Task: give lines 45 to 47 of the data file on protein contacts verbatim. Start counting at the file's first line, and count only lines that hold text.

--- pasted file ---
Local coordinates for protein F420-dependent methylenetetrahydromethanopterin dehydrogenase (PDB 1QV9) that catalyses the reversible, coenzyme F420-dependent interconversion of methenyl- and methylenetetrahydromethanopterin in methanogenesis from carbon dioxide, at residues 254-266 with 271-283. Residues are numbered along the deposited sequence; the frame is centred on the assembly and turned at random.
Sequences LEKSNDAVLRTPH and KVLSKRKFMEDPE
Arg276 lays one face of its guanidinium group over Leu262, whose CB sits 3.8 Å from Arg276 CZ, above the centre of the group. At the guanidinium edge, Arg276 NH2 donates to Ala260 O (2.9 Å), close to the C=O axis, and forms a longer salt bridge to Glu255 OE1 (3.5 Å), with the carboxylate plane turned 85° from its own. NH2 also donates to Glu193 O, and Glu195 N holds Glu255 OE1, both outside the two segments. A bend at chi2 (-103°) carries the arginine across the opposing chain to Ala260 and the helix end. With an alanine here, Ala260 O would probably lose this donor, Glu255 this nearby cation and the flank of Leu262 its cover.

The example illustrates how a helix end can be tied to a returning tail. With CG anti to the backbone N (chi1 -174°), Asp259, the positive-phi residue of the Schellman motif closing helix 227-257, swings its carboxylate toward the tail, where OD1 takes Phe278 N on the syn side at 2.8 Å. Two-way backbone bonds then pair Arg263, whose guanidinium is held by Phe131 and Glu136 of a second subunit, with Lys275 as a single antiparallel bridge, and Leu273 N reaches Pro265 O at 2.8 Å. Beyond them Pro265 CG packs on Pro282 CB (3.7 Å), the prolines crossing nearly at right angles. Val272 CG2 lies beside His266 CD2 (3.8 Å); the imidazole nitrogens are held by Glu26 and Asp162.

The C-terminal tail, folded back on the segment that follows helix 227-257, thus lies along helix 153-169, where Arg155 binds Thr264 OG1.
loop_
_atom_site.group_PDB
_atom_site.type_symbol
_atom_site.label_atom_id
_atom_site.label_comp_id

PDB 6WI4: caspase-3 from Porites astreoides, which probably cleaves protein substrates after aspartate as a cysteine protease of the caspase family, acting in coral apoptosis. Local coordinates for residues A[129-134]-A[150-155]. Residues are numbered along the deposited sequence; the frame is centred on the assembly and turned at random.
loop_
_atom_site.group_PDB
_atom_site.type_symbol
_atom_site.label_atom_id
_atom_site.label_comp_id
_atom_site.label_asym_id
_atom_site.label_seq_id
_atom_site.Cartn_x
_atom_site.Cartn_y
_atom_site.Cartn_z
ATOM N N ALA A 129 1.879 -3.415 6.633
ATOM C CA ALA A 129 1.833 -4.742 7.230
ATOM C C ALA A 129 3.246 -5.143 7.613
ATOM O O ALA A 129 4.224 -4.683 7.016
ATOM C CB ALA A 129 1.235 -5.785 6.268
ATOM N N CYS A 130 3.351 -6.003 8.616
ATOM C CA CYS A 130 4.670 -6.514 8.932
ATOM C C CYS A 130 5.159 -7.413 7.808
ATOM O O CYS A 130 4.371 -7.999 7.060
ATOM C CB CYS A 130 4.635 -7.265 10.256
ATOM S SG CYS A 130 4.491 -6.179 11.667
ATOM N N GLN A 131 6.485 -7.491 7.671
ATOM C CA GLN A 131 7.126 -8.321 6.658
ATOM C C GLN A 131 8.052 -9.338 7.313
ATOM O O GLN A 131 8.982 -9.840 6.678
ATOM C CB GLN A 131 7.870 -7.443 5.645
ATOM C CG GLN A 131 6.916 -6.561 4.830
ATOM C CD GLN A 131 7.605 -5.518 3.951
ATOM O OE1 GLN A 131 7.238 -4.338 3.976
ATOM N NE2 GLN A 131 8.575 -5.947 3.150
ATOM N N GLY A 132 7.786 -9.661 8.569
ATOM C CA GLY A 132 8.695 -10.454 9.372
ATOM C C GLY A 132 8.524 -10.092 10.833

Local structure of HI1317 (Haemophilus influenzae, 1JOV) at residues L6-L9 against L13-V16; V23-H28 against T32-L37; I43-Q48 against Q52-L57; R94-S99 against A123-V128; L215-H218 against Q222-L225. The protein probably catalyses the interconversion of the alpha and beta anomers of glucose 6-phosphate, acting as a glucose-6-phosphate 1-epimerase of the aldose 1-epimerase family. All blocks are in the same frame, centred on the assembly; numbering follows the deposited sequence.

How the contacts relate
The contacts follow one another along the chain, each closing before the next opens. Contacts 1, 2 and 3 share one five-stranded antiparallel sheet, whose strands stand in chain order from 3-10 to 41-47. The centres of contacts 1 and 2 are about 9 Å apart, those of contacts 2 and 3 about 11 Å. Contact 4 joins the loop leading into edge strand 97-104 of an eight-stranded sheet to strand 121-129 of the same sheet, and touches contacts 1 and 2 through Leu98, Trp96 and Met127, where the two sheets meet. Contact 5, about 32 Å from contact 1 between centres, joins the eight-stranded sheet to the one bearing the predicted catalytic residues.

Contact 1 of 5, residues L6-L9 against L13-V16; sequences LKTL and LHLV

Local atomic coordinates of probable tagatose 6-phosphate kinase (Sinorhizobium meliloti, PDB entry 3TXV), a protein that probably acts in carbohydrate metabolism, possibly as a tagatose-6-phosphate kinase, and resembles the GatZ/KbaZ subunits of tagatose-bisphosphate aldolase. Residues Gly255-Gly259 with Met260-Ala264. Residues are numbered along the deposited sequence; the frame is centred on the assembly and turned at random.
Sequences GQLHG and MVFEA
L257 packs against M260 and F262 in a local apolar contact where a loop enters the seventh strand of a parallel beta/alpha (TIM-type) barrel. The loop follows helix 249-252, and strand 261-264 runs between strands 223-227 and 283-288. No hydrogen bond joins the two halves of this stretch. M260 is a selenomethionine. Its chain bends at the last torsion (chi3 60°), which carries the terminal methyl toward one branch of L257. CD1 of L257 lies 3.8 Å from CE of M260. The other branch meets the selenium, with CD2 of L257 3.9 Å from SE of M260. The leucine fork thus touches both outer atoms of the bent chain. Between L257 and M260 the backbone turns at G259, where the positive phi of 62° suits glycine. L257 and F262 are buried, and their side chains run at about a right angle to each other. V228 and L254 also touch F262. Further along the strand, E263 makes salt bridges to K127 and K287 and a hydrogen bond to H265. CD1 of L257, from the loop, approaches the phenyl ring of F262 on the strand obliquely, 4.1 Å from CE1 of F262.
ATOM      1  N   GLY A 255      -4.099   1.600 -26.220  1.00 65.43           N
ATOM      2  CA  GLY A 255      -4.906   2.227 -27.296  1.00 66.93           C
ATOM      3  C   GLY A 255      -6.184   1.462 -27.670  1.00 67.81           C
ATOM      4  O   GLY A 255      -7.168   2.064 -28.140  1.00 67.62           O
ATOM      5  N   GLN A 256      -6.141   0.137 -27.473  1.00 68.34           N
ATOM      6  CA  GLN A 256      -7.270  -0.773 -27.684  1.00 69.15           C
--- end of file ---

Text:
Local structure of HI1317 (Haemophilus influenzae, 1JOV) at residues L6-L9 against L13-V16; V23-H28 against T32-L37; I43-Q48 against Q52-L57; R94-S99 against A123-V128; L215-H218 against Q222-L225. The protein probably catalyses the interconversion of the alpha and beta anomers of glucose 6-phosphate, acting as a glucose-6-phosphate 1-epimerase of the aldose 1-epimerase family. All blocks are in the same frame, centred on the assembly; numbering follows the deposited sequence.

How the contacts relate
The contacts follow one another along the chain, each closing before the next opens. Contacts 1, 2 and 3 share one five-stranded antiparallel sheet, whose strands stand in chain order from 3-10 to 41-47. The centres of contacts 1 and 2 are about 9 Å apart, those of contacts 2 and 3 about 11 Å. Contact 4 joins the loop leading into edge strand 97-104 of an eight-stranded sheet to strand 121-129 of the same sheet, and touches contacts 1 and 2 through Leu98, Trp96 and Met127, where the two sheets meet. Contact 5, about 32 Å from contact 1 between centres, joins the eight-stranded sheet to the one bearing the predicted catalytic residues.